God gave Noah the rainbow sign
No more water, but the fire next time.
And The fire next time was also the title of a book on race relations in the USA, presumably derived from the same song.
Paul and Silas bound in jail
Had no money for to go their bail.
The very moment I thought I was lost
The duncgeon shook and the chains fell off.
The only thing that we did wrong
was staying in the wilderness too long
The only thing that we did right
Was the day we began to fight.
God gave Noah the rainbow sign
No more water but the fire next time.
But there were other books that promulgated the idea that the rainbow sign was extremely dangerous. One such was The hidden dangers of the rainbow, by Constance Cumbey. Real conspiracy theory stuff, that.
So as a symbol, the rainbow seems to mean anything that anyone wants it to mean, good or bad.
My own take on it is somewhat different.
God gave Noah the rainbow sign, but didn’t say anything about “the fire next time”.
For a brief period of 20 years, from 1969 to 1989, the Anglican Church in Southern Africa had an experimental lectionary in which each Sunday had a particular theme, and the Bible readings were chosen to reflect that theme. The cycle began on the 9th Sunday before Christmas, and from then until Christmas the Old Testament reading was the “contolling lesson”, on which the theme was based.
The first three themes were Creation, Fall and, on the 7th Sunday before Christmas, The Covenant of Preservation: Noah.
This scheme brought out the Christian significance of the rainbow sign.
Perhaps I was influenced in thinking this because, as a child of the 1960s, I was familiar with the Beatles’ song We all live in a yellow submarine.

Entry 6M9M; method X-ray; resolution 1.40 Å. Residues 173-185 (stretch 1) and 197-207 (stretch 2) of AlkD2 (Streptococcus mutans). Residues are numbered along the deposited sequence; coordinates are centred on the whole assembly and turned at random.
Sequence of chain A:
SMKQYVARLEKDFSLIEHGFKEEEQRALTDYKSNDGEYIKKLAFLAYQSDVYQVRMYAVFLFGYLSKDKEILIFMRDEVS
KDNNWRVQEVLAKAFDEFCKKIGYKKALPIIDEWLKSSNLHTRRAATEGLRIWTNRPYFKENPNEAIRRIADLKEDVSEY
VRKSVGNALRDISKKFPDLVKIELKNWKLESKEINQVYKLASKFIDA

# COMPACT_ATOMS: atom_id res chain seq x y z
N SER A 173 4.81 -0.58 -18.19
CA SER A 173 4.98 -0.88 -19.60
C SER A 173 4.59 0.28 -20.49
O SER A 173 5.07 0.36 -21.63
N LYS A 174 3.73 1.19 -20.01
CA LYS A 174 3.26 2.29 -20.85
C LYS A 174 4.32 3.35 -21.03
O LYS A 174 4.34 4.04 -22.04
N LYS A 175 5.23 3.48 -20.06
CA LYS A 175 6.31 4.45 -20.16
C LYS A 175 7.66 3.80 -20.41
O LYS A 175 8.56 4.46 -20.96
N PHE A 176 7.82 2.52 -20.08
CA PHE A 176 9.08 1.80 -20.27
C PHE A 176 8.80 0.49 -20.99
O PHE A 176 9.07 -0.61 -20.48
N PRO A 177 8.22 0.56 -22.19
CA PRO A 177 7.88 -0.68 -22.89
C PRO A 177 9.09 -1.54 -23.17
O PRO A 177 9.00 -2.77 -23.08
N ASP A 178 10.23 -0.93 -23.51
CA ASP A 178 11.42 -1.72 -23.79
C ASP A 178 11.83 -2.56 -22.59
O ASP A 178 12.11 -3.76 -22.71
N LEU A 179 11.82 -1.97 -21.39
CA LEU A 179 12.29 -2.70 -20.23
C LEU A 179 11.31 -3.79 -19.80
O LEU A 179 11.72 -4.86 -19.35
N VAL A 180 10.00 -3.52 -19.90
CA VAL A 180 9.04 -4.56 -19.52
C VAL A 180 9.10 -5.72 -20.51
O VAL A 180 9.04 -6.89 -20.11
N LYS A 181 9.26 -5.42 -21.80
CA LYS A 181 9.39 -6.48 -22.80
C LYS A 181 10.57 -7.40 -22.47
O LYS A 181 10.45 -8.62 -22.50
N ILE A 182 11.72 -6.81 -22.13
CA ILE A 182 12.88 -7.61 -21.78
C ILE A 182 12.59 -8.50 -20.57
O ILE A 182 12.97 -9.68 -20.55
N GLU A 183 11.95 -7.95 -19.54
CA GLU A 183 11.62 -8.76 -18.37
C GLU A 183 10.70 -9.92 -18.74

It was also fashionable in the 1960s to speak of “Spaceship Earth” — here we are hurtling through a hostile environment, space, on a planet with limited resources, and we’d better look after it, or we’re doomed.
The Bible, at least in the story of Noah, prefers the image of the submarine.
There are waters above the firmament, and waters below the firmament (the firmament, of course, being the hull of the submarine). It is still a hostile environment, though it is pictured as water rather than empty space.
And the people in the submarine are fighting, so that the whole earth was filled with violence (Genesis 6:13). And when you fight in a submarine, you are likely to make holes in the hull, and let the water in, which is what happened. And God told Noah (the only one who would listen) how to build an escape capsule, which, according to the story, he did.
Those three Sundays emphasised s sequence: creation, fall, preservation. God made the world and saw that it was good. Evil enters the world through human beings, and it is human addiction to violence that threatens to destroy it and all life in it. But the Covenant of Preservation is just that: evil may seem overwhelming, but it will never completely overwhelm the goodness of God’s creation. Evil may be powerful, but there are limits to its power, and God’s promise, God’s covenant of preservation, is that evil will never completely overcome the good. The light shines in the darkness, and the darkness has not, and will not, overcome it.
And that’s why, also back in the 1960s, we used to sing We shall overcome.